With baby number two soon to arrive, these reminders are going to be up on my fridge.  I don’t want to miss those moments this time round.  I’m also sick of scrolling through forums to try and work out exactly when my delivery date will be.  Amazingly enough, Google has no answer for that.  

 

I'm not an addict, baby.

No, you’re probably not. Digital addiction is a real condition, but it’s at the ‘pointy-end’ of the triangle. You can have a problematic relationship with your phone without it being a full blown addiction.

The thing is, we never know when we’re going to get that satisfying (or worrying) email, alert or notification, so even if we have alerts turned off, we are continually checking, just in case. We’ve inadvertently programmed our brains to seek that tiny hit of dopamine that we get when someone likes our tweet, or responds to our message.

Nutritious, and delicious.

One of the ways we like to think about using our phones (and technology in general), is to make sure that it’s 'nutritious’. Simply put, you can spend hours on your phone looking at clickbait and puppies, trawling Instagram and sending Snapchats, which will reinforce the habit of negative phone use. Or, you can put your phone to work for you, and make conscious decisions to consume the more nutritious side of what’s available online.

Say what?

In the UK the average adult spends an entire day a week actively online. More than half describe themselves as being “hooked” on their connected devices. Even more amazing, a study at Nottingham Trent Uni found that people are checking their phones, on average, an incredible 200 times a day - that’s once every 6.5mins. The same study found that one in four people spent more time online than they did asleep!

Smartphones are, by design, a place of constant interruption and distraction. Even while I’m writing this my phone is sitting next to me, daring me to pick it up and check Pinterest

Yeah, but, so what?  

Does it really matter if we’re stuck to our phones all the time? It might be a tad anti-social, but if that’s how we choose to spend our time, isn’t that okay? Well, maybe not. Our constant connectivity is having a pretty major impact on our psychology, our social lives and our sleep. We’re losing the ability to concentrate, to remember what we need to do, and to stop procrastinating. We’re also becoming more narcissistic, and losing connections with our family, friends and community. And, to top it all off, we’re destroying our own sleep. Using phones right before going to sleep delays and reduces the amount of REM sleep (the refreshing, revitalising part of sleep), and leaves us tired and groggy in the morning.

Cold turkey?

We’re not saying that you need to disconnect completely. Our phones and our connectivity obviously provide some very cool ways to be informed, connected and entertained. It’s more like going on a digital diet – reducing the number of times we consume certain services each day, and thinking about the nutritional value of those digital snacks, and moderating the ones that aren’t so good for us.

Where it all began (dug from the archives of April 2015)

It’s the 21st April 2015 and Sydney is facing another night of cyclonic weather coupled with violent seas.  An amusing post by the Bureau of Meteorology warned would-be ocean swimmers of dangerous conditions.  Given that on most beaches the sand is traveling horizontally at 55mph and the swell is so angry it starts breaking close to the horizon, I doubt many of sane-mind will be tempted for a dip.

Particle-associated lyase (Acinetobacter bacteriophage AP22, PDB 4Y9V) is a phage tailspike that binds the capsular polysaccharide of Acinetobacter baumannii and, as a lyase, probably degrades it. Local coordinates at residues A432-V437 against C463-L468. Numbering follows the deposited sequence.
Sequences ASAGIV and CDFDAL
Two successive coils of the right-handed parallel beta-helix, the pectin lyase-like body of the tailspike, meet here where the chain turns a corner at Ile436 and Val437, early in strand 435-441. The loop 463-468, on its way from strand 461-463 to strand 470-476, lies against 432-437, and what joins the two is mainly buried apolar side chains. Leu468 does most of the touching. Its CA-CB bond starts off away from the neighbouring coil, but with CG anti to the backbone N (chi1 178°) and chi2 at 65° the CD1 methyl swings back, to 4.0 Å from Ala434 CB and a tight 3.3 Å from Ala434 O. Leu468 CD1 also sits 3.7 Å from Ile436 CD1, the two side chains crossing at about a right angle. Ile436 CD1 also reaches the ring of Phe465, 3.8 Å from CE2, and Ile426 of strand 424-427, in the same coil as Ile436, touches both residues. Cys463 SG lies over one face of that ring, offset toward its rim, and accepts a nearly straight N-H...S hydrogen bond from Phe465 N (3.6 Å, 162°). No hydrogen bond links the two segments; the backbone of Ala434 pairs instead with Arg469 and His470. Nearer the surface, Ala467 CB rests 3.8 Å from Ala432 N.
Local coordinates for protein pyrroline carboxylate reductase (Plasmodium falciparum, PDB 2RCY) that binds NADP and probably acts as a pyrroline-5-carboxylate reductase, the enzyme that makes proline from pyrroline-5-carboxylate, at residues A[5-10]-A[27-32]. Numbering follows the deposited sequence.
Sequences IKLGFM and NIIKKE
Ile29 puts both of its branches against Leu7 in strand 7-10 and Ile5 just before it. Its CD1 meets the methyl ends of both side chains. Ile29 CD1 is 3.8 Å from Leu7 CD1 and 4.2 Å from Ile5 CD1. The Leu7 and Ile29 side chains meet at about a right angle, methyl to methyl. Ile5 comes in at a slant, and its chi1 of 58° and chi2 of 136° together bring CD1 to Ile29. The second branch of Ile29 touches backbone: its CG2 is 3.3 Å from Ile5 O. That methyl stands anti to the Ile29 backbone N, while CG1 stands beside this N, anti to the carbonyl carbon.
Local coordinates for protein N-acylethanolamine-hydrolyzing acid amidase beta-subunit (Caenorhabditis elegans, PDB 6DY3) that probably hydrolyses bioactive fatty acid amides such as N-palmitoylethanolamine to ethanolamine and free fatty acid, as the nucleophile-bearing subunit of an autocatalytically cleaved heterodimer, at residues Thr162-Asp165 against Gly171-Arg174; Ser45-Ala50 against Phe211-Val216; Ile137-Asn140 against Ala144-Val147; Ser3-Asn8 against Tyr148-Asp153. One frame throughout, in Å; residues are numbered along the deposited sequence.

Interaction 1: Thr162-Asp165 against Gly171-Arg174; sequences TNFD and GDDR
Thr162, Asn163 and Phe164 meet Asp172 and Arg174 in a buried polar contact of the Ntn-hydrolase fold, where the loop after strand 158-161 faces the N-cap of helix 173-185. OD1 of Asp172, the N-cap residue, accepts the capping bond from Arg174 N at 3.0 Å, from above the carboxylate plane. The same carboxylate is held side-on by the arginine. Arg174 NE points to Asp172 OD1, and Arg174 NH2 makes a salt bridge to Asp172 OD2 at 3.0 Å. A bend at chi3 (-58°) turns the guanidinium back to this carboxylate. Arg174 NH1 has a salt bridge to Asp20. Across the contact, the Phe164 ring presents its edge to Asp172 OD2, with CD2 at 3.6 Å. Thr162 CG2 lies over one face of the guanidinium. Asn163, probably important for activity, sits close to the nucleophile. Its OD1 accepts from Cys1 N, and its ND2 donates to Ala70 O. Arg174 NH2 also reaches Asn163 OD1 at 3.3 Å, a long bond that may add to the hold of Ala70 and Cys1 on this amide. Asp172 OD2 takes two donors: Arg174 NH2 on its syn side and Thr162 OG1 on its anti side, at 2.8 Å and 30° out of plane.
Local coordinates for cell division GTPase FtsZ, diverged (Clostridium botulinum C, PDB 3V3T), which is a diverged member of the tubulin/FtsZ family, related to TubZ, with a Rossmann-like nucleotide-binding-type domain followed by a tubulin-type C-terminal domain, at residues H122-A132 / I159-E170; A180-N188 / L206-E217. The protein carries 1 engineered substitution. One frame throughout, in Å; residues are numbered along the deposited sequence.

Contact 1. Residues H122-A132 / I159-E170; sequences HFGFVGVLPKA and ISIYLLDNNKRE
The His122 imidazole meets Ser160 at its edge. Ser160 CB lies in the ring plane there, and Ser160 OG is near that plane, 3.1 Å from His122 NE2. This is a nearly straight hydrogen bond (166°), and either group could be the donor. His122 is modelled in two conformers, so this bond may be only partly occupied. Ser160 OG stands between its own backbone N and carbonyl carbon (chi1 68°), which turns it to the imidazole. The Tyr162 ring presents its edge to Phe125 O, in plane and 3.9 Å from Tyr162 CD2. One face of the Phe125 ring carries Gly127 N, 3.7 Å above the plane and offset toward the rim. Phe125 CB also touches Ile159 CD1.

Whilst I may mourn the loss of a morning splash, I love stormy weather and am more than a little excited.  It’s a different kind of sensation to when we were children.   Indeed, my best childhood memories were formed during the storms of 1989: candlelit in front of an openfire, as my mother dotingly warmed the water for our bath.  But this is different. Why? Because not only does the storm bring a novelty ‘disaster mode’ (and accompanying imperative for candles) but because, in approximately 2 hours, my phone - the best charged of all my connected devices - will turn itself off.

I don’t know when our power will come back.  I don’t know when I’ll be able to use my phone again.

I am relieved.

Over the past months, maybe the past year, I have started to become increasingly concerned about my own, and others’, dependency on technology, specifically on staying connected. That is not to say technology is a bad thing.  To the contrary, society would never have advanced in the way that it has, with the positive developments in health, information sharing and communications (to name a few), which technology has enabled.

However, my concern is that we have become addicted to technology, particularly to being connected, in a way that is not constructive or healthy for ourselves, our relationships or the communities in which we belong.  We don’t make choices about how technology can help us, rather we blithely accept technology, 24/7, day-in, day-out, often without a blink or a wink of an eyelid.  We don’t think about how we’re using technology.  We don’t consciously connect.

I’m not alone with my concerns.  In the past few years there have been an increasing number of studies conducted specifically to understand how being connected is affecting our physical, mental and emotional wellbeing.  Over the coming weeks, I’m going to be looking at this research and dialing down the science to understand exactly what we are doing to ourselves, just to stay online.

My goal?  By sharing the complete picture, my hope is that more people might sit-up to the impact of connectivity on our bodies, minds, children and society at large.  With information, we are empowered to make choices about how we conduct our lives.  We might start to become more mindful of how we use technology.  We might start to consciously connect.